Mom was upset with me earlier this week. I posted a photo of her in my journal that she found unflattering. I don't know, she's just "Mom" to me, so I didn't really understand the problem she had with that picture. But I'll try to make up for it here. She's a beautiful person, and she deserves to be looked at that way. She's the youngest and most vibrant woman of 73 years that I know.
My mom got up at five o'clock this morning to help run a booth for the Family and Community Counseling Services at the Santa Rosa version of the Human Race, an event to raise money for various worthy causes. Her back won't let her walk the six-mile course through the park any more, but she always volunteers her time whenever she can. She's often the person her seniors group relies on to take up the slack, because she's always ready to give as much as she can in support of something she believes in.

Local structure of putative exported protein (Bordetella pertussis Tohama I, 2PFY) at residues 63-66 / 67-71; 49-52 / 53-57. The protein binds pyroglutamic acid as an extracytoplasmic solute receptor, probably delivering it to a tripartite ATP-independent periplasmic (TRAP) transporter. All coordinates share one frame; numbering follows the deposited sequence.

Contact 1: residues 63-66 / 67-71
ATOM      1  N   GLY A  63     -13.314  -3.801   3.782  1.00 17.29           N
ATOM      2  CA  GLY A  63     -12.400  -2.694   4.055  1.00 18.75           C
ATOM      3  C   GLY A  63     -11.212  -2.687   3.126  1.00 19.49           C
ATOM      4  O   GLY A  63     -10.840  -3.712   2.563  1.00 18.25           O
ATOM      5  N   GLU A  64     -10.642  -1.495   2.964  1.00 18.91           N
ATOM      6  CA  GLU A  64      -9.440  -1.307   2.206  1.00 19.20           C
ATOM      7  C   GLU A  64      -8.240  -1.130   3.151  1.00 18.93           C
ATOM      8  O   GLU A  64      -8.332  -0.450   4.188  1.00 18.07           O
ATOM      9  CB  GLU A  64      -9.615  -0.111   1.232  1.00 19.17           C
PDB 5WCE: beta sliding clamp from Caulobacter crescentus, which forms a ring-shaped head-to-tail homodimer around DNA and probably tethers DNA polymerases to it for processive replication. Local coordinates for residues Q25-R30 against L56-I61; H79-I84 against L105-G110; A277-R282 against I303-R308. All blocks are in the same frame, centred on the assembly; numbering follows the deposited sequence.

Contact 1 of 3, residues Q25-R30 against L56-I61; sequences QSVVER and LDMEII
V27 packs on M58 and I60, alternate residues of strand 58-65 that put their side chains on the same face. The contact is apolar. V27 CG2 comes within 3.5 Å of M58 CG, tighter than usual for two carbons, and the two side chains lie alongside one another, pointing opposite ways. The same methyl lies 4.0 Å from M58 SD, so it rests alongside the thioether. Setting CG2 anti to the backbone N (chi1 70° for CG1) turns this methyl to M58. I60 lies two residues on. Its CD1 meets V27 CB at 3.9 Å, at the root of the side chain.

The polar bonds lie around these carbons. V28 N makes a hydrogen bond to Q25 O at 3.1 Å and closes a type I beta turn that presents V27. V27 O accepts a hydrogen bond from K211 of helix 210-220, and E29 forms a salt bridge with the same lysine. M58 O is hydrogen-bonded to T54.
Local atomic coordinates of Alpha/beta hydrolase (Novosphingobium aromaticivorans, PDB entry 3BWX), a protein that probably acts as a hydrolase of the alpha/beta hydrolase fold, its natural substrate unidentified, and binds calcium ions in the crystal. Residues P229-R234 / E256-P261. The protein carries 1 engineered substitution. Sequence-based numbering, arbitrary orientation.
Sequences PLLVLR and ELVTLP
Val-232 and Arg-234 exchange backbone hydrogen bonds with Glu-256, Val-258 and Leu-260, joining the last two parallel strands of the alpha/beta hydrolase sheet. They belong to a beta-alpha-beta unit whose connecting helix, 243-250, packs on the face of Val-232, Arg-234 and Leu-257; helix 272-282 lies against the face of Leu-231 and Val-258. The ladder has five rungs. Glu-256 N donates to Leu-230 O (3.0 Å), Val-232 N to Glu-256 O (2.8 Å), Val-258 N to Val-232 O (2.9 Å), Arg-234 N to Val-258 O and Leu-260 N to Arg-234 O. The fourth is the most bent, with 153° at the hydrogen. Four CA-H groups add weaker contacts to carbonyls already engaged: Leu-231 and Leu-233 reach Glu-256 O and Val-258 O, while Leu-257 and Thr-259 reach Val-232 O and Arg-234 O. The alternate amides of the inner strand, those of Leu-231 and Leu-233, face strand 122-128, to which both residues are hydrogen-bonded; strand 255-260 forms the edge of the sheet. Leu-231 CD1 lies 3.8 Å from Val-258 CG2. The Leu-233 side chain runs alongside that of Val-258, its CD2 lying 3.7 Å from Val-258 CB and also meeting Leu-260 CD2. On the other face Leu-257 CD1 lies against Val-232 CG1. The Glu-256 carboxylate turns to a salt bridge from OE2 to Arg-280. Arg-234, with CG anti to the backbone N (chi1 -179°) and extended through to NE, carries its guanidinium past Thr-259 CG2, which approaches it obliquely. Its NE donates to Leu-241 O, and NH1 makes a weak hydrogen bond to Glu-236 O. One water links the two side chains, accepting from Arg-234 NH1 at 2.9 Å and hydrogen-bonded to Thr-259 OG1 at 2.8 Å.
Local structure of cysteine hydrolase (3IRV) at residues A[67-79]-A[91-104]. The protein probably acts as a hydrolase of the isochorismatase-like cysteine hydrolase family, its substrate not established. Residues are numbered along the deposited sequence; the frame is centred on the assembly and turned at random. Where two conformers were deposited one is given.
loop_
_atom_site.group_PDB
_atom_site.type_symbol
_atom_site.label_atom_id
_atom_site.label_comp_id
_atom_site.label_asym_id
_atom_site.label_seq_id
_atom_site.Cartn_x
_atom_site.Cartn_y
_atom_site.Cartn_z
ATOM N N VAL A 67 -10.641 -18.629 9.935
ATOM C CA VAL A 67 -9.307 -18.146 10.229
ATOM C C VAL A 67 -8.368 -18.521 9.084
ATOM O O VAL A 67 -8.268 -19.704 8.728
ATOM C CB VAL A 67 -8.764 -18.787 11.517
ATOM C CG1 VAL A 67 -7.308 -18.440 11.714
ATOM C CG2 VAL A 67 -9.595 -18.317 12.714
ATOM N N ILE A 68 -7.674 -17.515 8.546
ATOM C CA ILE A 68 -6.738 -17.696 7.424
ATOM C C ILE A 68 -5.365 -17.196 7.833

What I believe is that the tolerance and compassion she taught me as a child has made me a better adult. She's earned the love and respect of everyone who knows her, and I'm grateful to have her in my life. I often think I'm her biggest (or at least neediest) charity. I know I can lean on her when I'm overwhelmed by the daily stresses, or when I just need someone to talk to. She usually knows what I need even before I do.
Mom has lived in Northern California most of her life. She grew up on her grandfather's ranch near Hopland, worked at the USO during World War II and went to college in San Jose, married my dad at the age of 21 and stayed married until his death 39 years later, worked for many years in a mortgage banking office in Santa Rosa, raised two children (and got better results as each one came along), and has managed to stay active and involved as the years have passed. Her friends who can't drive can depend on her for a ride. People of all ages count on her to listen to their stories and share her wisdom with them.
She's also an artist. She painted these sunsets just for me.